Vancouver has launched itself into new territory in dealing with what its deputy manager calls a “frustrating” situation involving two hotels that have been home to some of the city’s most vulnerable people.
After failed attempts to compel the owners of two decaying hotels in the Downtown Eastside to make improvements that would bring them up to code, the city announced Monday it had filed a notice of expropriation for the Balmoral and Regent hotels.
The hotels were previously closed because of structural and safety concerns, the city said in a news release. More than 300 of the city’s lowest income tenants needed to be relocated when they were shut down.
Deputy city manager Paul Mochrie said it’s the first time the city has pursued expropriation with the purpose of providing public housing.
“What we’ve got now is two buildings that are empty with no conceivable prospect that they would be restored to a point where they can be used as housing. We’ve got a city with a housing crisis,” he said in an interview.
“So now city council has authorized the next step, which is a pretty extraordinary one, to pursue expropriation off those two properties.”
It’s also a process that the city can’t find has been tried elsewhere, he said.
“We certainly have been looking at how other jurisdictions manage their problem buildings, but in this case, this action was taken not necessarily based on what other people have done or other cities have done, but really where our council felt it needs to go with respect to securing property for very desperately needed housing,” Mochrie said.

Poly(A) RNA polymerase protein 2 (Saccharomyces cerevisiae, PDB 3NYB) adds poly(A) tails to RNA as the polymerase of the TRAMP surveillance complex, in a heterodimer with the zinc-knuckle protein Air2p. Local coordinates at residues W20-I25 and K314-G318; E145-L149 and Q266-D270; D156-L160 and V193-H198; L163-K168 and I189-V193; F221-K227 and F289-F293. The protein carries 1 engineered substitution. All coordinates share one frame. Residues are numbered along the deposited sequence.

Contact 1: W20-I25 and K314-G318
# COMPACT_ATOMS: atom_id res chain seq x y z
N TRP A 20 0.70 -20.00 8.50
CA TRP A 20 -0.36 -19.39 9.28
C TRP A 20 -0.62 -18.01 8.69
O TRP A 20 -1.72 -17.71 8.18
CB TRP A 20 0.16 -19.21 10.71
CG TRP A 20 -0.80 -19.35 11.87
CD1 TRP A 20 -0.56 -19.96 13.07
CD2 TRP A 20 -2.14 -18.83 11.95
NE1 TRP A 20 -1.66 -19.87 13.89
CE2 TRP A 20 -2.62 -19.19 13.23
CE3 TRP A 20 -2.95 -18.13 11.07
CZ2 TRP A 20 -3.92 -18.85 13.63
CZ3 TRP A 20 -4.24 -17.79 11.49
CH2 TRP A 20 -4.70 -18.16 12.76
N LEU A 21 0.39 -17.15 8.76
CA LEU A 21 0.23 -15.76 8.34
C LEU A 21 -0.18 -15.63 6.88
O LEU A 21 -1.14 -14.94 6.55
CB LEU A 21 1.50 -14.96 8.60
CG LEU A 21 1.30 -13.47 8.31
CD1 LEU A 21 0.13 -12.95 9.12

No one from the Sahota family, which owns the two properties, was immediately available for comment and the family’s lawyer, Michael Katzalay, said he hadn’t had an opportunity to discuss the matter with them.
The Balmoral and Regent hotels are known as single-resident occupancy buildings, or SROs. It’s a model of housing that sprang up in Vancouver as transient housing for loggers and fishermen, but has since become what Mochrie said is an important stock of low-income housing.
The city said it made an offer to the owners to purchase both hotels for a value based on independent appraisals but the offer was rejected, and the owners now have 30 days to ask for an inquiry before council considers the expropriation.
The city says it closed the buildings because the walls, ceilings, floors and plumbing were not maintained to adequate standards.
“It is extremely frustrating,” Mochrie said.
“They’ve now let these buildings deteriorate to the point that they’re now sitting there empty with no conceivable plan to do anything with them.”
Mochrie said the city is also facing challenges with other privately owned SROs, as landlords either aren’t maintaining the buildings or are finding it necessary to increase rents to cover their increasing costs.
“These two are kind of worst case examples, but there’s a much bigger kind of challenge we have, just given our reliance on these privately owned SROs as housing for low-income and in many cases very vulnerable tenants,” he said.
Bringing the Balmoral and Regent hotels into public ownership could contribute to the city’s long-standing goal to replace SROs with self-contained social housing, the city said in the release. Over the next 10 years, the city wants to replace 50 per cent of the remaining SROs, totalling about 2,000 rooms, with new social housing.
Council has directed staff to explore partnering with the provincial and federal governments on the plan.